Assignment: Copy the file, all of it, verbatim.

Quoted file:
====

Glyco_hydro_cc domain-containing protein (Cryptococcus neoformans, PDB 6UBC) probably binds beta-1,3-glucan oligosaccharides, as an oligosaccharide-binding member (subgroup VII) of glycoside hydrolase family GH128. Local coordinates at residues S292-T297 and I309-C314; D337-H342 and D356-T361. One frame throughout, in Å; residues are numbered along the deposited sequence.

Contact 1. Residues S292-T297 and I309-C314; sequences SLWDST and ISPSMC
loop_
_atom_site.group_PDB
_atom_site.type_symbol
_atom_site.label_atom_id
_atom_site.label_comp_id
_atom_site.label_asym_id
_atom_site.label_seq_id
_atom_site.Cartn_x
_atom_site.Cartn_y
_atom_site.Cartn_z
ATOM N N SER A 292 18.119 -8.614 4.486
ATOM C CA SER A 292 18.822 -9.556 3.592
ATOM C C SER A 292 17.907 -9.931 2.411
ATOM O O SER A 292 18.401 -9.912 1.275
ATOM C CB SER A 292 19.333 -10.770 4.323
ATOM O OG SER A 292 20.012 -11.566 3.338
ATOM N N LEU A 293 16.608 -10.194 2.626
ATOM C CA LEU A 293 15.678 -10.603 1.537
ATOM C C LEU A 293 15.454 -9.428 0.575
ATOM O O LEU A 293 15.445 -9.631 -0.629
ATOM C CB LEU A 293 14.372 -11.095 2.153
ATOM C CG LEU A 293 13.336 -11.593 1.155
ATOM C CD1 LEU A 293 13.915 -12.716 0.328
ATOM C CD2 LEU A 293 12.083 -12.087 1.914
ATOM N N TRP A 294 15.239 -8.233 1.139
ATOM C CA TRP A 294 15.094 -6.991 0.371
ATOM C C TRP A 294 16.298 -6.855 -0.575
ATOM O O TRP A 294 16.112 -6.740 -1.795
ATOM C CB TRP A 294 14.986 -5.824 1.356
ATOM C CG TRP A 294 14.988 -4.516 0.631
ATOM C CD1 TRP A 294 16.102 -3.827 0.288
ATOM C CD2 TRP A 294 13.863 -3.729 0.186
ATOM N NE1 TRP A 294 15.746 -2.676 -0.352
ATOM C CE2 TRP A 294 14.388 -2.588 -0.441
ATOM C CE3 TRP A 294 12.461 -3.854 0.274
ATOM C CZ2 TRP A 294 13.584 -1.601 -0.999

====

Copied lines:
Glyco_hydro_cc domain-containing protein (Cryptococcus neoformans, PDB 6UBC) probably binds beta-1,3-glucan oligosaccharides, as an oligosaccharide-binding member (subgroup VII) of glycoside hydrolase family GH128. Local coordinates at residues S292-T297 and I309-C314; D337-H342 and D356-T361. One frame throughout, in Å; residues are numbered along the deposited sequence.

Contact 1. Residues S292-T297 and I309-C314; sequences SLWDST and ISPSMC
loop_
_atom_site.group_PDB
_atom_site.type_symbol
_atom_site.label_atom_id
_atom_site.label_comp_id
_atom_site.label_asym_id
_atom_site.label_seq_id
_atom_site.Cartn_x
_atom_site.Cartn_y
_atom_site.Cartn_z
ATOM N N SER A 292 18.119 -8.614 4.486
ATOM C CA SER A 292 18.822 -9.556 3.592
ATOM C C SER A 292 17.907 -9.931 2.411
ATOM O O SER A 292 18.401 -9.912 1.275
ATOM C CB SER A 292 19.333 -10.770 4.323
ATOM O OG SER A 292 20.012 -11.566 3.338
ATOM N N LEU A 293 16.608 -10.194 2.626
ATOM C CA LEU A 293 15.678 -10.603 1.537
ATOM C C LEU A 293 15.454 -9.428 0.575
ATOM O O LEU A 293 15.445 -9.631 -0.629
ATOM C CB LEU A 293 14.372 -11.095 2.153
ATOM C CG LEU A 293 13.336 -11.593 1.155
ATOM C CD1 LEU A 293 13.915 -12.716 0.328
ATOM C CD2 LEU A 293 12.083 -12.087 1.914
ATOM N N TRP A 294 15.239 -8.233 1.139
ATOM C CA TRP A 294 15.094 -6.991 0.371
ATOM C C TRP A 294 16.298 -6.855 -0.575
ATOM O O TRP A 294 16.112 -6.740 -1.795
ATOM C CB TRP A 294 14.986 -5.824 1.356
ATOM C CG TRP A 294 14.988 -4.516 0.631
ATOM C CD1 TRP A 294 16.102 -3.827 0.288
ATOM C CD2 TRP A 294 13.863 -3.729 0.186
ATOM N NE1 TRP A 294 15.746 -2.676 -0.352
ATOM C CE2 TRP A 294 14.388 -2.588 -0.441
ATOM C CE3 TRP A 294 12.461 -3.854 0.274
ATOM C CZ2 TRP A 294 13.584 -1.601 -0.999